Following his pub’s temporary closure, Andy Pickles has moved from behind the bar to behind the wheel to help local farmers ready their fields for planting this year’s crops.
Before purchasing the Bowgie – the Cornish word for ‘cow shed’ – 45 years ago, Pickles spent his early years at Trevellan Farm just outside Truro where he helped his dad run the farm before moving into hospitality.
According to the pub’s website, Pickles continued to put his green fingers to good use after purchasing the pub in the 1970s, growing potatoes for the pub’s chips on a clifftop field overlooking the Cornish coast.
However, unable to volunteer running errands for vulnerable members of his community on account of the fact he turned 70 earlier this year, the publican offered to join farmers and farm workers – included on the Government’s list of key workers given they’ve involved in the production, processing and distribution of food – “ripping” fields near his childhood home.
“Of course, things have changed a bit since I was a boy but driving a tractor is a skill that not everybody has these days,” Pickles said. “I was so glad to think of a way to help do my bit without endangering myself or anyone else in the process.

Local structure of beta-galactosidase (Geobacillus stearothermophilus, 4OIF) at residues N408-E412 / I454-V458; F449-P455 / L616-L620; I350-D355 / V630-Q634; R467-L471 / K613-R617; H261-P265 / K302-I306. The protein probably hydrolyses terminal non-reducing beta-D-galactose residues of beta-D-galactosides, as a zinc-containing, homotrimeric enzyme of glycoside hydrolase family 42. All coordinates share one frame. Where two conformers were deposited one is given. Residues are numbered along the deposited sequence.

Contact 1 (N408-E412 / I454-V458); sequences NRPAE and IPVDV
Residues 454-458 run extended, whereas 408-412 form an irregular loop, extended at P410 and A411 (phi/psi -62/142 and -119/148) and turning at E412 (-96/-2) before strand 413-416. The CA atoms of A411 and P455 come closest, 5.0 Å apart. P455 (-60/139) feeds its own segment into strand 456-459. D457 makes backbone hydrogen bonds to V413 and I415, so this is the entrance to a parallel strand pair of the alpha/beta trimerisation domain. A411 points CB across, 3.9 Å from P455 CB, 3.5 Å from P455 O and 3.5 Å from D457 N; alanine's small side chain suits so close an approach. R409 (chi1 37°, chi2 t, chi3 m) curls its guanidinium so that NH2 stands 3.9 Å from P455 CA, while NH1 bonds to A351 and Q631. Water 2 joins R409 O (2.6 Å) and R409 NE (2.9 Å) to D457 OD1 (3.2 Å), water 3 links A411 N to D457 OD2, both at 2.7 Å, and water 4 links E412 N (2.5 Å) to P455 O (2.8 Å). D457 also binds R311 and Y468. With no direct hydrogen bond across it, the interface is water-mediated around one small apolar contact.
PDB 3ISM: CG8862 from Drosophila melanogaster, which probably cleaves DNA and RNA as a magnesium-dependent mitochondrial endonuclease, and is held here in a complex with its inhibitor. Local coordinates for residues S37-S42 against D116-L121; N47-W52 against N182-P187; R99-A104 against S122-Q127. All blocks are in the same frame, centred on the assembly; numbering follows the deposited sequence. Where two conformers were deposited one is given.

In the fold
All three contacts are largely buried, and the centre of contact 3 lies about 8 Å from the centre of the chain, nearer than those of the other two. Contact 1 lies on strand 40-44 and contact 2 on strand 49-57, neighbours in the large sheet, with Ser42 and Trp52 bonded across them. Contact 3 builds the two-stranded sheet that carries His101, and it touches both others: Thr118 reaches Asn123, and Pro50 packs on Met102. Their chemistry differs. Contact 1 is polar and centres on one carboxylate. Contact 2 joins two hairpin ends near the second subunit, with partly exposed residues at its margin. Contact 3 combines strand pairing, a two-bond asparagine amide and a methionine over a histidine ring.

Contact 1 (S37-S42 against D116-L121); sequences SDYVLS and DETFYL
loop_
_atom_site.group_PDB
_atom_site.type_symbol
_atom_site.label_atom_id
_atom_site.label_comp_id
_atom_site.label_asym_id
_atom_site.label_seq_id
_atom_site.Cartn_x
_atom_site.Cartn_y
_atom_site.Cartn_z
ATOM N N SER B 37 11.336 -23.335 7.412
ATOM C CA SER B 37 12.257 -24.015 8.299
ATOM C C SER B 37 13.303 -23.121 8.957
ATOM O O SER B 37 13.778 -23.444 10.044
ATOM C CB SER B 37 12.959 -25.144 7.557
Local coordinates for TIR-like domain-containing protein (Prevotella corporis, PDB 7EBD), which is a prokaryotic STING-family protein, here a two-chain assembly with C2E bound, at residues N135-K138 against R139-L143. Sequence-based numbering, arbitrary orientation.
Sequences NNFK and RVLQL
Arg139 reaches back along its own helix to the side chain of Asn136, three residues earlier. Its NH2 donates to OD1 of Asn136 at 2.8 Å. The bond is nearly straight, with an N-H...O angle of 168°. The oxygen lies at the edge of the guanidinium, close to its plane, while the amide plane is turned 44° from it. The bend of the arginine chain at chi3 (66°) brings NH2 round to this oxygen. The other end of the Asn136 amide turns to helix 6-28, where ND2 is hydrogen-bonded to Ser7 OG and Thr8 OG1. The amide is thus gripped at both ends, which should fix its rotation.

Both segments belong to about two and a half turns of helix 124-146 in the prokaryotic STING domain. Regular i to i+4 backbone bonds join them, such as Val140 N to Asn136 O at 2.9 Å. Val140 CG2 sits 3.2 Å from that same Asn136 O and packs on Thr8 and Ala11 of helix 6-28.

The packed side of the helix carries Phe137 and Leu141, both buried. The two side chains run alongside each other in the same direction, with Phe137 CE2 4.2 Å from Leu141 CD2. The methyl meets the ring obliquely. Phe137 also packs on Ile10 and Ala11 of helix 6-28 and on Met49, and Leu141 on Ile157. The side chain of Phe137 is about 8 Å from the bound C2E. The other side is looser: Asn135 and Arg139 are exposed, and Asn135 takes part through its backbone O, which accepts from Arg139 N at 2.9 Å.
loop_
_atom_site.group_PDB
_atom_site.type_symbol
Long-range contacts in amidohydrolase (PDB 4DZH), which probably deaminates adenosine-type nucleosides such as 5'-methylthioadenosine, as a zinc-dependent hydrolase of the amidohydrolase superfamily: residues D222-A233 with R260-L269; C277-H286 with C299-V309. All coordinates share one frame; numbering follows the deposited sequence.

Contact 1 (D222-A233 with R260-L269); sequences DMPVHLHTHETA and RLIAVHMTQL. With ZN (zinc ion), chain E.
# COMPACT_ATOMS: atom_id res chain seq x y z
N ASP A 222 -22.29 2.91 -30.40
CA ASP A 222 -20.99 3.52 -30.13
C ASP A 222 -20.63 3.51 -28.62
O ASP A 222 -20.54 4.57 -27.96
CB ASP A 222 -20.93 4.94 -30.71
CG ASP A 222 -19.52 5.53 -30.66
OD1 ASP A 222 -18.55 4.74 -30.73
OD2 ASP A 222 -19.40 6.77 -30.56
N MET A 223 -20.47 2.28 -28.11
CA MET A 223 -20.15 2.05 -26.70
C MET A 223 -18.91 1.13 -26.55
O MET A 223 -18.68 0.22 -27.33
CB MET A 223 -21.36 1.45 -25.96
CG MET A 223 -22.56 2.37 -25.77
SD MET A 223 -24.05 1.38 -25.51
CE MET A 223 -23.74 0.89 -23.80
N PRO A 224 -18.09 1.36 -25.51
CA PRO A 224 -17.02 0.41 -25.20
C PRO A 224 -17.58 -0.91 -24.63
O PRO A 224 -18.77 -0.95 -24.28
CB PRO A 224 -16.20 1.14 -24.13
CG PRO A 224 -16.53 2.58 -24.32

“We’re all finding ways of pulling together to make these restrictions more bearable for our communities, both socially and physically. And driving a tractor is like riding a bike – it’s not something you forget in a hurry.”
According to figures published on 25 March, more than half a million Brits had volunteered to help the NHS during the ongoing Covid-19 pandemic.
Reliance on British agriculture
To maintain a sense of community during the coronavirus-related chaos, Pickles’ partner Sally has taken to updating the pub’s Facebook page photos and videos during the shutdown.
“Those of you that know him will know he’s not one to sit around if there’s a way in which he can be helping, particularly the farmers who are working hard to help keep food on everyone’s tables during such a crucial time,” Sally explained.
“We are all going to be incredibly reliant on British agriculture over the next few months, which is another reason why Andy was so passionate about volunteering his time.
“One of the last big social gatherings at the Bowgie was Andy’s 70th birthday, when family and friends in the local community were invited for a celebratory slice of cake and a cuppa. We’re really looking forward to welcoming everyone back here when we’re able to reopen.”